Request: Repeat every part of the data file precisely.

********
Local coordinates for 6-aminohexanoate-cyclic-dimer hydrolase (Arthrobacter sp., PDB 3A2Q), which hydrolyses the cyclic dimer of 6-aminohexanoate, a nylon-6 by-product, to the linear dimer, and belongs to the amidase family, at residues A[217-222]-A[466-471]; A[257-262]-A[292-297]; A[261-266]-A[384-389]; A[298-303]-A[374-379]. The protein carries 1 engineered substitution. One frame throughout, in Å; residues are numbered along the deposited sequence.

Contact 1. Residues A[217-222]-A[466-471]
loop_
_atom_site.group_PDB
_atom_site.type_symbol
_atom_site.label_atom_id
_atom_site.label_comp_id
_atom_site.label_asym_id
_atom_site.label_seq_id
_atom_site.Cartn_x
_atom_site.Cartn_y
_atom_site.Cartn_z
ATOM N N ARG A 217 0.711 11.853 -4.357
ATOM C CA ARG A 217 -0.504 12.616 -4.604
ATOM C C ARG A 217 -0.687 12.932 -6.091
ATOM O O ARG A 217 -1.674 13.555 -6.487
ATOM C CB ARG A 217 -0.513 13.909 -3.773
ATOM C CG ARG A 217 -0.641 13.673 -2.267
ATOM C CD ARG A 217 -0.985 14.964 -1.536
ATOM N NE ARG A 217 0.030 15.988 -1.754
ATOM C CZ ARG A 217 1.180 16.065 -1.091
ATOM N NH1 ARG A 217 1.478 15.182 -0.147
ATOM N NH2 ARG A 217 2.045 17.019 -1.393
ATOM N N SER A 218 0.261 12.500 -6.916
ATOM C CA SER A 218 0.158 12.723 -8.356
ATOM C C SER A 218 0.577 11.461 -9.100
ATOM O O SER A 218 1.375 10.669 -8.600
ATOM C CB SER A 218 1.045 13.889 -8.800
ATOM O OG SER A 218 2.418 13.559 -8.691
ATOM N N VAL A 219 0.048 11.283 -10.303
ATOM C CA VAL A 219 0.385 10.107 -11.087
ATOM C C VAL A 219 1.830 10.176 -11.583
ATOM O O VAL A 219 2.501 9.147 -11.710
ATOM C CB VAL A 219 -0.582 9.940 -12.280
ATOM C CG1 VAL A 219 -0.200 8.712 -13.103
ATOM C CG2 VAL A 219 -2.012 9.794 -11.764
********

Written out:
Local coordinates for 6-aminohexanoate-cyclic-dimer hydrolase (Arthrobacter sp., PDB 3A2Q), which hydrolyses the cyclic dimer of 6-aminohexanoate, a nylon-6 by-product, to the linear dimer, and belongs to the amidase family, at residues A[217-222]-A[466-471]; A[257-262]-A[292-297]; A[261-266]-A[384-389]; A[298-303]-A[374-379]. The protein carries 1 engineered substitution. One frame throughout, in Å; residues are numbered along the deposited sequence.

Contact 1. Residues A[217-222]-A[466-471]
loop_
_atom_site.group_PDB
_atom_site.type_symbol
_atom_site.label_atom_id
_atom_site.label_comp_id
_atom_site.label_asym_id
_atom_site.label_seq_id
_atom_site.Cartn_x
_atom_site.Cartn_y
_atom_site.Cartn_z
ATOM N N ARG A 217 0.711 11.853 -4.357
ATOM C CA ARG A 217 -0.504 12.616 -4.604
ATOM C C ARG A 217 -0.687 12.932 -6.091
ATOM O O ARG A 217 -1.674 13.555 -6.487
ATOM C CB ARG A 217 -0.513 13.909 -3.773
ATOM C CG ARG A 217 -0.641 13.673 -2.267
ATOM C CD ARG A 217 -0.985 14.964 -1.536
ATOM N NE ARG A 217 0.030 15.988 -1.754
ATOM C CZ ARG A 217 1.180 16.065 -1.091
ATOM N NH1 ARG A 217 1.478 15.182 -0.147
ATOM N NH2 ARG A 217 2.045 17.019 -1.393
ATOM N N SER A 218 0.261 12.500 -6.916
ATOM C CA SER A 218 0.158 12.723 -8.356
ATOM C C SER A 218 0.577 11.461 -9.100
ATOM O O SER A 218 1.375 10.669 -8.600
ATOM C CB SER A 218 1.045 13.889 -8.800
ATOM O OG SER A 218 2.418 13.559 -8.691
ATOM N N VAL A 219 0.048 11.283 -10.303
ATOM C CA VAL A 219 0.385 10.107 -11.087
ATOM C C VAL A 219 1.830 10.176 -11.583
ATOM O O VAL A 219 2.501 9.147 -11.710
ATOM C CB VAL A 219 -0.582 9.940 -12.280
ATOM C CG1 VAL A 219 -0.200 8.712 -13.103
ATOM C CG2 VAL A 219 -2.012 9.794 -11.764